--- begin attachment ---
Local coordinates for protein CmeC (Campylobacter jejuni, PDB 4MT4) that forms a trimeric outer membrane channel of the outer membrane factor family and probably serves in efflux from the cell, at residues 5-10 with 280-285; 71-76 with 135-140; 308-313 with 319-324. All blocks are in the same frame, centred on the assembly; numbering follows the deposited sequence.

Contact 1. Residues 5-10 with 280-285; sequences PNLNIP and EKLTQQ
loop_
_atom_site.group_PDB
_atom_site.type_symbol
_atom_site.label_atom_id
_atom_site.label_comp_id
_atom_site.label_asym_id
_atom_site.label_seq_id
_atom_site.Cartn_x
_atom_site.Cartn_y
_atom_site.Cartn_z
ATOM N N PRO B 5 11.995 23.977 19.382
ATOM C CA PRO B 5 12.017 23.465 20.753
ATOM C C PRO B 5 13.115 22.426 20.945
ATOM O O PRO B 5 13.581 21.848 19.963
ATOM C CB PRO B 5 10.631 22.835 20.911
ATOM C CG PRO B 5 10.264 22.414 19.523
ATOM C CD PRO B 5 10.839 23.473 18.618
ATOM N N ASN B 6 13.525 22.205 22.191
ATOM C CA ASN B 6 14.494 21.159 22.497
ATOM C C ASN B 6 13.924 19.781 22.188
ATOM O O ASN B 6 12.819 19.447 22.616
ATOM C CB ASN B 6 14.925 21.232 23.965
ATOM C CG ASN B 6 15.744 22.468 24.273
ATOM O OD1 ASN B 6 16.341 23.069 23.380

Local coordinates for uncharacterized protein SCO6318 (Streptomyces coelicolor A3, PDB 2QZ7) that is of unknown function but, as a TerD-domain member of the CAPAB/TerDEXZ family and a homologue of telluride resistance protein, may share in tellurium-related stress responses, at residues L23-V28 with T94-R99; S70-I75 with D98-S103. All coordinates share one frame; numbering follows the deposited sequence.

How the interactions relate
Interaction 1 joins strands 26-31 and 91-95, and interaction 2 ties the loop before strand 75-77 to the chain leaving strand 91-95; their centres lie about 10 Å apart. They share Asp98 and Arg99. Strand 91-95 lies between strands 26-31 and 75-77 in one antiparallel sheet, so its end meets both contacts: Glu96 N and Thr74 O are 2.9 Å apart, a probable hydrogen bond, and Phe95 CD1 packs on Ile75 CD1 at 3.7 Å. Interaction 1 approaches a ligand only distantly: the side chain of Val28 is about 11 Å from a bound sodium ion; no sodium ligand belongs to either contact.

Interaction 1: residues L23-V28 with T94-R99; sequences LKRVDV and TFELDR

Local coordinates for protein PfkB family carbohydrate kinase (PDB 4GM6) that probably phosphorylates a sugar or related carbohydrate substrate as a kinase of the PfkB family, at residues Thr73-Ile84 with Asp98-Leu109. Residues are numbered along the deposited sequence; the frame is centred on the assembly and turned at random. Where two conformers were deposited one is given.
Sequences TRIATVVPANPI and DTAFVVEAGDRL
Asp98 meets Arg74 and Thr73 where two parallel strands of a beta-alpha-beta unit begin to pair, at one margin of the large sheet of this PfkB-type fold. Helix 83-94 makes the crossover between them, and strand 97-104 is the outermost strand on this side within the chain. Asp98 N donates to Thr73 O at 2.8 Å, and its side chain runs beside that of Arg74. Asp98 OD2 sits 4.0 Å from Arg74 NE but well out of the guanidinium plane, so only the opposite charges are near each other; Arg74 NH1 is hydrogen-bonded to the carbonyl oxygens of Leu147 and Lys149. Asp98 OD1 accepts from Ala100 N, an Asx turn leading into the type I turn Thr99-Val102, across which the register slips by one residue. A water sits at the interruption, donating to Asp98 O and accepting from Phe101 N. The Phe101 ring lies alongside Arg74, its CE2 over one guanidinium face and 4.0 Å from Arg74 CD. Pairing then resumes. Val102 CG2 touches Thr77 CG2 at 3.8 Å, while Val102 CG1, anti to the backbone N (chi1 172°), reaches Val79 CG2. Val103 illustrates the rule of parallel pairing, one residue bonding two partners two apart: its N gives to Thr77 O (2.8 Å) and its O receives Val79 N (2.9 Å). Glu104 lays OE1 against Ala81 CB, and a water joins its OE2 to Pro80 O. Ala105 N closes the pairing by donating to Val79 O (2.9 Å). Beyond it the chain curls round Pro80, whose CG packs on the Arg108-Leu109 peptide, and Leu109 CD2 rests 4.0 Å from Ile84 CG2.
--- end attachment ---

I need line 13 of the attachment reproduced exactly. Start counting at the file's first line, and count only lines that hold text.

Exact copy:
ATOM N N PRO B 5 11.995 23.977 19.382